Treating and Managing High Cholesterol
Cholesterol, when kept at healthy levels, is a natural and necessary component of your body. It’s when levels get high that people need to be concerned. High cholesterol, or hypercholesterolemia, is a major risk factor for heart disease and stroke.
High cholesterol levels may lead to the development of fatty deposits in your blood vessels, which makes it difficult for blood to flow through your arteries properly. Your heart may not get as much oxygen-rich blood as it needs, which increases the risk of a heart attack. Decreased blood flow to your brain can cause a stroke.
The three types of cholesterol include:
Low-density lipoprotein (LDL) - LDL is often referred to as the "bad" cholesterol, as it builds up in the walls of your arteries, making them hard and narrow. LDLs are a class of lipoprotein particles which carry cholesterol in the blood and around the body, for use by your cells.
High-density lipoprotein (HDL) - HDL is the "good" cholesterol. It picks up excess cholesterol and experts say that it moves it away from your arteries and returns it to your liver, where it is then passed from your body.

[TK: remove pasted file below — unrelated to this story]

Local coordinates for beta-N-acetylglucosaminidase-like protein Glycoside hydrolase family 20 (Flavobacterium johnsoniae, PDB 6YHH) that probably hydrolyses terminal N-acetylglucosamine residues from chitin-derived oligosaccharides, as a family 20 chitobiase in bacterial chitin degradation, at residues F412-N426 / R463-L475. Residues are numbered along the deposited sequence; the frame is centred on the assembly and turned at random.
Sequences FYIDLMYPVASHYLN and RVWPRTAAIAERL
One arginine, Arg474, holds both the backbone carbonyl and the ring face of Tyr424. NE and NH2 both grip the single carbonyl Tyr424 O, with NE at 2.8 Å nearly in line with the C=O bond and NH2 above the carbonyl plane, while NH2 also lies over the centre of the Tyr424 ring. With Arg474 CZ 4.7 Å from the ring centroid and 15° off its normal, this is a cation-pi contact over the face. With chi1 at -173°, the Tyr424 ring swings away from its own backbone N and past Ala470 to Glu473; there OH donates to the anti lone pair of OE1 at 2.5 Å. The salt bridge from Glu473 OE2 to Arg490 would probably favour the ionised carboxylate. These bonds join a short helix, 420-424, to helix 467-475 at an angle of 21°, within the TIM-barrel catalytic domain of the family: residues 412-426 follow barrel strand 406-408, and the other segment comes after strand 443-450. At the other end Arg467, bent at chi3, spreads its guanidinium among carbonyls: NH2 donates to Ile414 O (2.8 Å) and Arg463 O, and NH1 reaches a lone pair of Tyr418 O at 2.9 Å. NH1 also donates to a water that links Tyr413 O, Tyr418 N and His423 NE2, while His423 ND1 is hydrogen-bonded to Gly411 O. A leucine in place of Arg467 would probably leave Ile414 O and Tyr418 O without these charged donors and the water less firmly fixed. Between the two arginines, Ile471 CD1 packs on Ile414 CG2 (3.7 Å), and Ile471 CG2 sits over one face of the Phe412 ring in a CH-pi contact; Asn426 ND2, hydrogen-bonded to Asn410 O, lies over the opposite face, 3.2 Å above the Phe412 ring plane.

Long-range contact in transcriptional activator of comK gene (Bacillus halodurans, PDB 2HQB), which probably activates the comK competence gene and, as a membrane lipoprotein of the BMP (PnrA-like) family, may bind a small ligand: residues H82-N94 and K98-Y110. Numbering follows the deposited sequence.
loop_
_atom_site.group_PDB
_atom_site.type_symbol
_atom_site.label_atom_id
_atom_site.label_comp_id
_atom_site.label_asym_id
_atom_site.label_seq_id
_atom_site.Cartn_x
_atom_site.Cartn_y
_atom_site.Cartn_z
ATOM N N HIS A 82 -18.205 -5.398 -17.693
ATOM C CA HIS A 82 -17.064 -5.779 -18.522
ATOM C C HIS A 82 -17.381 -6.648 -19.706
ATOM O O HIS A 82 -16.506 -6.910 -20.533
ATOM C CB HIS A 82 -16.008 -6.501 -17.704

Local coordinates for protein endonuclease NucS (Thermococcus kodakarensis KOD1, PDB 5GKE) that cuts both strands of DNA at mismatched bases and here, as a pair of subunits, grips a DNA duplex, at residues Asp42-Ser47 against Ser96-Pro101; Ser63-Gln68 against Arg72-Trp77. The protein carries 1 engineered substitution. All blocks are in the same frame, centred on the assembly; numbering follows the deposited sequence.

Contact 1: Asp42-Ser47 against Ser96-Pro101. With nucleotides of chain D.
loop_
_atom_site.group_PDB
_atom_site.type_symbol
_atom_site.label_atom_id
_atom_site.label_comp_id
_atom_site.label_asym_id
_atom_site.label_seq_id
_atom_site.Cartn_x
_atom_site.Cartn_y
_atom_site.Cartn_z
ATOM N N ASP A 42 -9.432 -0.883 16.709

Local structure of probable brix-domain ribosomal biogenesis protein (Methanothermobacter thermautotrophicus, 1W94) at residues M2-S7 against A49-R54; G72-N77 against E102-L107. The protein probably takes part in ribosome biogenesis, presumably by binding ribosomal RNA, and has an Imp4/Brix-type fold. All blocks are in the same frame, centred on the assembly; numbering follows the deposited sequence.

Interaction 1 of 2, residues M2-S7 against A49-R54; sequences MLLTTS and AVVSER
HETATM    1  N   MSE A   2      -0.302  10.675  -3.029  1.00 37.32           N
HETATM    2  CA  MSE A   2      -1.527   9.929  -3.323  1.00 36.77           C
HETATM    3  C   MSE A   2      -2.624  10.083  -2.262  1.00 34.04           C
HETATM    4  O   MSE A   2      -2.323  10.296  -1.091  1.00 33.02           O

Very-low-density lipoprotein (VLDL) - This type of lipoprotein contains the most triglycerides, a fat that is attached to the proteins in your blood. Like LDL cholesterol, VLDL cholesterol makes LDL cholesterol particles larger, causing your blood vessels to narrow.
Heart Disease - This describes a range of diseases that affect your heart and blood vessels. Diseases include, blood vessels diseases, such as coronary artery disease; abnormal heart rhythms (arrhythmias); and congenital heart defects.
Stroke - A stroke happens when the blood supply to your brain is interrupted or severely reduced, depriving brain tissue of oxygen and nutrients. Early treatment is crucial to minimize brain damage and other complications.